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Clinical Observation
Feb 13, 2012

Fatalities and Severe Metabolic Disorders Associated With the Use of Sodium Phosphate Enemas: A Single Center's Experience

Author Affiliations

Author Affiliations: Departments of Nephrology and Hypertension (Drs Ori, Rozen-Zvi, Chagnac, Herman, Zingerman, Gafter, and Korzets) and Diagnostic Radiology (Dr Atar) Rabin Medical Center, Hasharon Hospital, Petah-Tikva, Israel; and Sackler Medical School, Tel-Aviv University (Drs Ori, Rozen-Zvi, Chagnac, Herman, Zingerman, Atar, Gafter, and Korzets).

Arch Intern Med. 2012;172(3):263-265. doi:10.1001/archinternmed.2011.694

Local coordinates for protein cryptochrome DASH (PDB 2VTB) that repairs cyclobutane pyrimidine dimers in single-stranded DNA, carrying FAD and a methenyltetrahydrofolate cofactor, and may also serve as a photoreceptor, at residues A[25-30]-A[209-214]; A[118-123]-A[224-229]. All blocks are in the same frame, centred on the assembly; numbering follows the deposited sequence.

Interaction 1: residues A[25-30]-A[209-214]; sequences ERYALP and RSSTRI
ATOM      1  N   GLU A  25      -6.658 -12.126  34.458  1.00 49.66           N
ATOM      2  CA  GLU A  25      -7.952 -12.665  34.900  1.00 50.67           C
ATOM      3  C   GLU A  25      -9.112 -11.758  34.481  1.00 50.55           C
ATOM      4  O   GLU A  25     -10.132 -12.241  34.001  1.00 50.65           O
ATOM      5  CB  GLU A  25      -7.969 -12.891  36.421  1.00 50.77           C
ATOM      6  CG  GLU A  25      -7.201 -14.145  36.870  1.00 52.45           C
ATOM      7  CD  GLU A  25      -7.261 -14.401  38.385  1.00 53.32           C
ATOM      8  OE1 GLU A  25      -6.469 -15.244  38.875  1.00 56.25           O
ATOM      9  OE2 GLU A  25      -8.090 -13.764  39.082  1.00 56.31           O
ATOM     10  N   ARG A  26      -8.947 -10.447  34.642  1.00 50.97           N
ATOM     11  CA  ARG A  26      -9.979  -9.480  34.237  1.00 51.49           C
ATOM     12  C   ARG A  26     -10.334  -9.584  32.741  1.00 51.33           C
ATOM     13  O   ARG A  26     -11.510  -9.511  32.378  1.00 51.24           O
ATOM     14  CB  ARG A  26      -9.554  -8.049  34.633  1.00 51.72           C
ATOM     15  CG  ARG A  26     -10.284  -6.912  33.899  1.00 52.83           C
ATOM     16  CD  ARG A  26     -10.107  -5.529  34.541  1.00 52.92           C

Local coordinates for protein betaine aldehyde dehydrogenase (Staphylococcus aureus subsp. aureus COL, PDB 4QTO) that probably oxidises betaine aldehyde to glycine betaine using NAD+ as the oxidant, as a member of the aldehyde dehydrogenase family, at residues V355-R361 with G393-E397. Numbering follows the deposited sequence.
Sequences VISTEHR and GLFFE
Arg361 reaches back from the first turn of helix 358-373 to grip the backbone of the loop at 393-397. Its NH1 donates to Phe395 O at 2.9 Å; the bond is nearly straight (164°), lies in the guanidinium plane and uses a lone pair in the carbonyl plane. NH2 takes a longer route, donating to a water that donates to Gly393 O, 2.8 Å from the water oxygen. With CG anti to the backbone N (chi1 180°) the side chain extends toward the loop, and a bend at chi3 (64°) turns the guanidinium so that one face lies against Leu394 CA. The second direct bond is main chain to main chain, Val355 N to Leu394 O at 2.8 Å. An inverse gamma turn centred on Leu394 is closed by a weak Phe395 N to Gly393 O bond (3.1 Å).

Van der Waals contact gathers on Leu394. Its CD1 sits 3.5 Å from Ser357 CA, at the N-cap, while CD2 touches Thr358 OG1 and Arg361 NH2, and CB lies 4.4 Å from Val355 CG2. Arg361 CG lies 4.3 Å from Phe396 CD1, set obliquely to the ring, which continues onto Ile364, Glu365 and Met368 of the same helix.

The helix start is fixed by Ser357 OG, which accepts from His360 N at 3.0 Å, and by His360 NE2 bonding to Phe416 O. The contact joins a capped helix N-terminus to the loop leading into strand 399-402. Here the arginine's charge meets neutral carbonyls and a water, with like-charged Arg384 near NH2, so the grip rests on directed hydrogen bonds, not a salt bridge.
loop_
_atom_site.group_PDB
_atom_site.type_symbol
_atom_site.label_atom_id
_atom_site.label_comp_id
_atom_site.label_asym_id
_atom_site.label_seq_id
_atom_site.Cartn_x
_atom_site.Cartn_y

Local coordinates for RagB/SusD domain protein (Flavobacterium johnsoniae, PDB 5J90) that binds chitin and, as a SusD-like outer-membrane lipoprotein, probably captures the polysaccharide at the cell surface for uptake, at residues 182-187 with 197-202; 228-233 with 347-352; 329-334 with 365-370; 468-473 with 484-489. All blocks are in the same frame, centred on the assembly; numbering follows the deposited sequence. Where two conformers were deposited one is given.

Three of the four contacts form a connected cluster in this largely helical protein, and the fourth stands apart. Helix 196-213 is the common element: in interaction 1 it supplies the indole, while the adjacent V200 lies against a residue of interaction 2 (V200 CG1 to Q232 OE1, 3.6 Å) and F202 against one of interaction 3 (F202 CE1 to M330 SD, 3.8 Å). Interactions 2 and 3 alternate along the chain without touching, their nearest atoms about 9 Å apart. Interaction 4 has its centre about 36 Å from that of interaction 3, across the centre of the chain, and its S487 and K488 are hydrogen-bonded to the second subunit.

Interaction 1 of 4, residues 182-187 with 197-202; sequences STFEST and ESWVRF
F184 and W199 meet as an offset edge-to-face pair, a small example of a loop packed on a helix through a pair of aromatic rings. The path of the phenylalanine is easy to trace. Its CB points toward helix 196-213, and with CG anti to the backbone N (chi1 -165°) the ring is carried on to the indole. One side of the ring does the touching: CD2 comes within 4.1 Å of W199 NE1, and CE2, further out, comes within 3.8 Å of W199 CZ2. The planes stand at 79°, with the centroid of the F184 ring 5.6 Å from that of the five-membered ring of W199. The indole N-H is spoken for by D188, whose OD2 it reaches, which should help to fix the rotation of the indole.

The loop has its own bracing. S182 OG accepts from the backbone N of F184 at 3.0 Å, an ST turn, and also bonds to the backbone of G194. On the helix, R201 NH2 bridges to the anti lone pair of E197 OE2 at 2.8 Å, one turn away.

We report our experience with severe complications of sodium phosphate enemas. Eleven elderly patients received Fleet enemas for constipation. Three patients received 500 to 798 mL, and 8 received a standard 250-mL dose. Most presented within 24 hours with hypotension and volume depletion, extreme hyperphosphatemia (phosphorus level, 5.3-45.0 mg/dL), and severe hypocalcemia (calcium level, 2.0-8.7 mg/dL). Hypernatremia and hypokalemia were seen in most patients. Acute renal failure was present in all patients. Two patients required urgent hemodialysis. Five patients died (45%). One patient was autopsied. Calcium-phosphate deposition within the renal tubular lumens was found. Following an educational campaign, the use of Fleet enemas was reduced in our hospital by 96%. Sodium phosphate enemas, even in standard doses, may lead to severe metabolic disorders associated with a high mortality and morbidity. Their use should be limited to low-risk patients only.

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